Meta wants to be the lead architect of the metaverse and one of the pioneers in the future of web3. But his vision of the future of technology and ownership is at odds with many of Web3’s true proponents. Here are some of the challenges the company formerly known as Facebook will face and how it plans its next steps.
Meta, formerly known as Facebook, is spending billions of dollars to position itself as a leading force in the metaverse. But some see the company as the antithesis of everything the Web3 movement stands for. Today, a split is emerging between the company’s vision for the future of Meta – led by Meta – and the one that centers on the creator.
The dichotomy between these two visions can be summed up in one question: Who controls the metaverse?
In theory, the answer is nobody – and everyone. Metaverse is based on the blockchain, an immutable digital ledger, which is specifically designed to be decentralized; In other words, not allowing top-down centralized control by individuals, companies, governments or any other entity.
At its most basic level, the same is true on the Internet. This was at least true when it was first conceived in the second half of the 20th century, when the Department of Defense Advanced Research Projects Agency (DARPA) set out to build a decentralized network of computers across the United States that could remain intact if the country were to be attacked with a weapon. nuclear. But with the development of the Internet over the past few decades, it has increasingly fallen into the orbit of capitalist dynamics. Today, in the age of Web 2, a small handful of companies control a disproportionate share of the information flow. Google, for example, may not literally own the internet, but this company certainly plays a huge role in controlling how the average person interacts with it.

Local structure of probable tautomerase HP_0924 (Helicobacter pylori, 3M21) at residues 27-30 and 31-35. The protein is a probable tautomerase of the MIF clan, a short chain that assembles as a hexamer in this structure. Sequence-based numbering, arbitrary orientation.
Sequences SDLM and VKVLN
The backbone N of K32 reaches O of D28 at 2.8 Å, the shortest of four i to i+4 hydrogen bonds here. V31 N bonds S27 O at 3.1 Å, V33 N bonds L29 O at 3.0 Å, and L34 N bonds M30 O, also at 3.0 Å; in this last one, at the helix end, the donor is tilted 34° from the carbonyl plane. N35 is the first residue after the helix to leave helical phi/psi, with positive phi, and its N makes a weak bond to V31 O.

This is, essentially, the paradigm that Web 3 – the third evolutionary stage of the Internet – seeks to end. Web3 idealists envision a world in which the closed, data-hungry organizations that have dominated for so long and benefited from centralized control of the flow of information are replaced by a decentralized community of programmers and creators working collaboratively to make information more transparent, reliable, and accessible. The metaverse is generally seen as an important part of this vision, a virtual space where people can interact meaningfully across vast geographic distances. Imagine a Zoom call where virtually all participants stand in an immersive digital space as dedicated virtual avatars, communicating not just verbally but through meticulously calibrated body language, conducting business on blockchain-based smart contracts and exchanging currencies that are not controlled by any bank or authority. centralization.
Some idealists suspect that Meta aims to implement the same control model it enjoyed in the era of Web2 in the booming world of Web3.
Web 3, as a socio-political movement and technical framework, has grown rapidly. Today, many companies are trying to join this trend. Meta is clearly particularly bullish on the Metaverse, as evidenced by the company’s rebranding last year.